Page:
The Ayurvedic Perspective with Dr. Seeta Narsai

About five years ago, I was working at Herbalcure, one of the original therapeutic cannabis dispensaries in Los Angeles. Our marching orders from the director were clear: counsel patients, most of them military veterans, and recommend specific strains for their condition. Ask them to take it home, try it, and if it didn’t work for them, bring it back and we would swap it out for something else.

The reasons patients medicate, I discovered, ranged from anxiety, panic attacks, and PTSD, to problems with sleep, nausea, appetite, pain, depression, and more.

We carried dozens of varieties there, so the director encouraged us to conduct our own “product knowledge experiments,” trying each strain, comparing notes, asking questions of each other and our patients and collecting feedback, until we each had a working knowledge of the cannabis strains we carried and their likely therapeutic benefits and effects.

Of course this was not an exact science, but it was illuminating.

One observation that stood out for me was that different people often had different reactions to the same strain of cannabis. Also notable, men and women sometimes had different reactions to certain cannabis strains; other times it was people with different body shapes and sizes that had varied responses.

I became fascinated with this and started filtering these observations through my other lens, the lens of a yoga teacher.

During the six years prior to working in the dispensary, I had been teaching and studying yoga, meditation, and various healing modalities including the sister science of yogic healing, the Indian “science of life” known as Ayurveda.

Ayurveda teaches the art of living in harmony with nature.

During one of the yoga teacher training courses I took, we had a section on Ayurveda, and one of the things I learned is that in India, it is not uncommon for two patients to see a doctor complaining of the same symptoms, only to be sent away by the doctor with completely different prescriptions.

At first, I thought this made no sense at all, but upon further study and reflection, the wisdom in this unique approach to healing became clear. No two people are alike, and when a person is diseased, they need to become whole again in order to heal.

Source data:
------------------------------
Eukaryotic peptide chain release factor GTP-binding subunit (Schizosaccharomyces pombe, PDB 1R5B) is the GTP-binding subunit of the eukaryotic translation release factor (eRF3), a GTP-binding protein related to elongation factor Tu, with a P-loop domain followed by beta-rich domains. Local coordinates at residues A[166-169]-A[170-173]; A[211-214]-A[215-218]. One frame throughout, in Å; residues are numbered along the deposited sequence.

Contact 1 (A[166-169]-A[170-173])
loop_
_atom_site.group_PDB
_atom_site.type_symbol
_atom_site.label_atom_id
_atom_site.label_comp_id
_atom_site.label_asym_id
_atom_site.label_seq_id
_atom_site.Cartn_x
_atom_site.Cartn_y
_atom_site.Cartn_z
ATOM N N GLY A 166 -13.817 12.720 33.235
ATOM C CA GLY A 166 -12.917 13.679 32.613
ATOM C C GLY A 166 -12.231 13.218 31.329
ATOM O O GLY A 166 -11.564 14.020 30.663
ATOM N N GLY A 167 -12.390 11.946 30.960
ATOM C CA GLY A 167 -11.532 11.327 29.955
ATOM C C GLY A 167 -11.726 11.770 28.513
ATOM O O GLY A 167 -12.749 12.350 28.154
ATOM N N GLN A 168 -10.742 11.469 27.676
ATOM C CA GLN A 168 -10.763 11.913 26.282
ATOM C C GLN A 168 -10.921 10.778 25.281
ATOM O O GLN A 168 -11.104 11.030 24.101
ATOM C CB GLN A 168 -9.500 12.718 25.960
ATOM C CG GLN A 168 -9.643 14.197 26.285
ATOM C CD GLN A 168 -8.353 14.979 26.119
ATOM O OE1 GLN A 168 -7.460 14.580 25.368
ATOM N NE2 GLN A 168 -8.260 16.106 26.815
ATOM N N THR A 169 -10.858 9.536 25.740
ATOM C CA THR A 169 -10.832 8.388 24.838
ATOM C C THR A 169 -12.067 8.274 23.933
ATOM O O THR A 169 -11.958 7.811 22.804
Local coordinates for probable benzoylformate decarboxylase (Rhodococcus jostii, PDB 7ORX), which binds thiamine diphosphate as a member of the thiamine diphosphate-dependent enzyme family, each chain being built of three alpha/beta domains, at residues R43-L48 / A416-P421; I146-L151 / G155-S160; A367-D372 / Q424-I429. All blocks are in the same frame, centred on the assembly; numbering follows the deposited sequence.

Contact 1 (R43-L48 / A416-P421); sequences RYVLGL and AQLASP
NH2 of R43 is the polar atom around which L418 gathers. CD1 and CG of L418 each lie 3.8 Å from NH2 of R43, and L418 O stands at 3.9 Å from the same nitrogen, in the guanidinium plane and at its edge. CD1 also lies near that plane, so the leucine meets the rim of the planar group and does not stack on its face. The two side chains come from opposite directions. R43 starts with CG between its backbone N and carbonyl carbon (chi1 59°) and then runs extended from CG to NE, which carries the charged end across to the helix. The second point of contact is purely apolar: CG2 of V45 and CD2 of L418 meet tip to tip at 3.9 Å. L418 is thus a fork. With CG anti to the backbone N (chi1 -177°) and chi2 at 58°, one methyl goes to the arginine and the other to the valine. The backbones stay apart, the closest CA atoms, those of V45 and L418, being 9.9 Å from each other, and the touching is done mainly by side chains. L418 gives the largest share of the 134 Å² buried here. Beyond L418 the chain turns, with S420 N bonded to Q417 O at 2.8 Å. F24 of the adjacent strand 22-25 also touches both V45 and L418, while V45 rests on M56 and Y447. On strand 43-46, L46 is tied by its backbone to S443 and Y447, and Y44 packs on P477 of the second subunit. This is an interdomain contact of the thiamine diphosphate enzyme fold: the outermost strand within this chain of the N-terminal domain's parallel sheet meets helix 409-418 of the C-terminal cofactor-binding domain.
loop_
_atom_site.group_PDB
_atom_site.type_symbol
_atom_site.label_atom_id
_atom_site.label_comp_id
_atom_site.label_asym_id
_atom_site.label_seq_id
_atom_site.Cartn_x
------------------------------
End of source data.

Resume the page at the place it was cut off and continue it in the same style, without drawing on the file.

In other words, western medicine treats the symptom, while eastern medicine (in this case Ayurveda) treats the whole person in relation to their environment.

Using this lens, I developed a theory back at Herbalcure and I started talking about cannabis and recommending cannabis to patients using the ayurvedic perspective. It seemed to work, and I gained a reputation at the dispensary for recommending the optimal strains for their conditions.

Flash forward five years: I had long since left working at the dispensary, and I had just assumed my new role as California State Director for DOPE Magazine. One of the first things on my list, was to look for movers and shakers in the industry doing interesting things with cannabis, or talking about the plant in unique ways.

One day I noticed a flyer one of my friends had posted on Facebook for a talk she was going to be giving at Moksha Festival, a two-day event celebrating wellness, spiritual expansion and conscious living through Yoga, Ayurveda, Sacred Music and healthy food.

My friend, Dr. Seeta Narsai, was about to give a speech called “One Love: Marijuana, Sex, and God — An Ayurvedic Perspective of Cannabis”

Needless to say, I was intrigued. As a lay person who studied some Ayurveda in Yoga teacher training, I developed my theories about cannabis and Ayurveda, but here was an actual, credentialed Ayurvedic doctor saying the same things.

Was it possible that the theory I had cooked up about cannabis and Ayurveda could actually have some credence from the perspective of an Ayurvedic doctor?

I set out to answer this question by contacting Dr. Narsai, asking her to sit down and discuss cannabis, Ayurveda, and healing for this health themed issue of DOPE. She agreed, and we met several times to discuss this fascinating approach to healing and wellness.

Our first meeting was at Urth Caffe in Beverly Hills, and the topic was discussing Ayurveda general.

Evan Kopelson/DOPE: Dr. Narsai, would you walk me through a refresher course in Ayurveda? I’d like to help people who have never heard of Ayurveda to read this article and feel like they understand it. Can we do that?